On Monday, the Laundrie family attorney, Steve Bertolino, wished the Petito-Schmidt family “best of luck” in their wrongful death lawsuit against the Moab Police Department in Utah, saying that while he supports them, he does not believe that the officers involved did anything wrong.
Nearly a year ago, Moab police responded to a report of domestic violence alleging that Brian Laundrie, 23, had slapped and hit his then-fiancee, Gabby Petito, 22, in public outside of a grocery store. On Monday morning, Petito’s parents announced they planned to file a wrongful death lawsuit, claiming the officers failed to recognize their daughter was a victim of domestic violence and therefore mishandled the situation and contributed to their daughter’s death.
The officers, Eric Pratt and Daniel Robbins, separated the couple for the night, leaving Petito with the couple’s converted camper van and dropping Laundrie off at a local motel. The officers acknowledged on body cam video that Utah law required them to make an arrest in domestic violence cases, but did not arrest Laundrie.
Lawyers for Petito’s parents announced Monday a notice of claim for a $50 million wrongful death lawsuit against the Moab Police Department and several employees involved in the call directly and indirectly.
Bertolino said he was speaking on his own behalf and not for Chris or Roberta Laundrie.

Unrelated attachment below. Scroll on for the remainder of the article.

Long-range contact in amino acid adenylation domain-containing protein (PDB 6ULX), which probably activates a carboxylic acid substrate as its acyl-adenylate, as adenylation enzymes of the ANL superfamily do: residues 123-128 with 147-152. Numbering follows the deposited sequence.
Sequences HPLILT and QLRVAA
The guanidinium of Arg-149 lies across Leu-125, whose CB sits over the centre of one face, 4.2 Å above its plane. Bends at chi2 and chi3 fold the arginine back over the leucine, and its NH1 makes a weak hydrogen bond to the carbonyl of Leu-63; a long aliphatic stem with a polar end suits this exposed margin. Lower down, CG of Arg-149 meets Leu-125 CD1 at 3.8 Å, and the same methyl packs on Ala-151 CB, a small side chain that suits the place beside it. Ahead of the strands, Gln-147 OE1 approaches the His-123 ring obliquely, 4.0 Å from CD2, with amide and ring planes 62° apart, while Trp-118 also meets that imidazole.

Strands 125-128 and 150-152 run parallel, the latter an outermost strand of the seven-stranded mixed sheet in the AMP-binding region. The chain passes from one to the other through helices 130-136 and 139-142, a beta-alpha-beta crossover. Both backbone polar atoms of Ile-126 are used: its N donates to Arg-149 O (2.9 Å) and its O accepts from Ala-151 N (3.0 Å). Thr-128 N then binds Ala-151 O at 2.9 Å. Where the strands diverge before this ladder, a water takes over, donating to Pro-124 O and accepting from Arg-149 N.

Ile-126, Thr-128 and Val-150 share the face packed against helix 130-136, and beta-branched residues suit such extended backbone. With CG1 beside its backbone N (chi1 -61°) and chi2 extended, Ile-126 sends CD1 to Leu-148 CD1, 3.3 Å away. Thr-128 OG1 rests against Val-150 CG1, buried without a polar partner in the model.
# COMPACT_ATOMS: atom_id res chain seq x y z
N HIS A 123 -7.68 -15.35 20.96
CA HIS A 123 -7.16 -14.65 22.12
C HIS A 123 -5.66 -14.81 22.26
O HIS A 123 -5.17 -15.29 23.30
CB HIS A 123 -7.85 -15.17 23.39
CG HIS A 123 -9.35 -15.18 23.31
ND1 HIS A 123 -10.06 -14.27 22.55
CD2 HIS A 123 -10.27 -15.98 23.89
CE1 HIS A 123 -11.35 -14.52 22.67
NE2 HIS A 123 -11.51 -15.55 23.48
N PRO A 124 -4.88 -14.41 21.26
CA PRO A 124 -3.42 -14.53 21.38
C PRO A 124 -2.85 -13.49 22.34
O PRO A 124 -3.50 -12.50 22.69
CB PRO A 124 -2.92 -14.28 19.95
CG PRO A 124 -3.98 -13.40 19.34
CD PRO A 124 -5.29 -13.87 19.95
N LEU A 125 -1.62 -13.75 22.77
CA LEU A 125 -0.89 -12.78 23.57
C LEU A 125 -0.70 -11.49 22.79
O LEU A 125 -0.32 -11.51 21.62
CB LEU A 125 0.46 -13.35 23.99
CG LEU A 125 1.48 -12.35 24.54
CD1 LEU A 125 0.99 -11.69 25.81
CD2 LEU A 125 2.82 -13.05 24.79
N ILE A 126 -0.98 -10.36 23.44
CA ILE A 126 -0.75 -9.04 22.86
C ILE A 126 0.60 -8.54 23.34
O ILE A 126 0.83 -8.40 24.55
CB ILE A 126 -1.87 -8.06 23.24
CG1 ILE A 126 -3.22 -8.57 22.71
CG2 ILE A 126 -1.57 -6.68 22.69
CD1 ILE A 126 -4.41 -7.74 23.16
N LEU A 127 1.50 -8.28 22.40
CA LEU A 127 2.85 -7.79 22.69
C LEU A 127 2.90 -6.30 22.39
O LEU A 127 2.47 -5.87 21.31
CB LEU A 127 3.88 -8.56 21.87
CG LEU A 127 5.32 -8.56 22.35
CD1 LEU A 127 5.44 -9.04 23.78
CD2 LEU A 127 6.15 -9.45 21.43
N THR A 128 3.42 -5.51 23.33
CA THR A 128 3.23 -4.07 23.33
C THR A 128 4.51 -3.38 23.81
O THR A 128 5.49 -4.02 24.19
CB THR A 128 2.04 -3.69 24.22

“The Moab police, in my view, did not contribute to the death of Gabby Petito in any way,” said Bertolino, the New York-based attorney who had represented Brian Laundrie before his death. “My understanding of the Moab incident is that Gabby was the aggressor and admitted on camera to hitting Brian first.”
“The Moab police report indicated that they could have arrested Gabby but chose not to and instead separated Brian and Gabby,” Bertolino said. “A full five days after the Moab incident took place Brian flew home to Florida from Salt Lake City. During the time while Brian was in Florida, Gabby was communicating with her family and others while she waited in Salt Lake City for Brian to return.”
Laundrie flew home to Florida for a week before he returned to Utah and he and Petito continued their van-life road trip. However, it wasn’t much longer before Petito had been beaten and choked to death at a campsite north of Jackson, Wyoming, according to lawyers for Petito’s parents and the FBI.
“The intervening days and events from the Moab incident to the date of Gabby’s death appear to be far enough removed from the reasonable actions of the officers on the scene,” Bertolino said. “I see no legal liability, but maybe the city of Moab will settle the matter. So, best of luck to the Petito family in their quest to recover for their loss from another source.”
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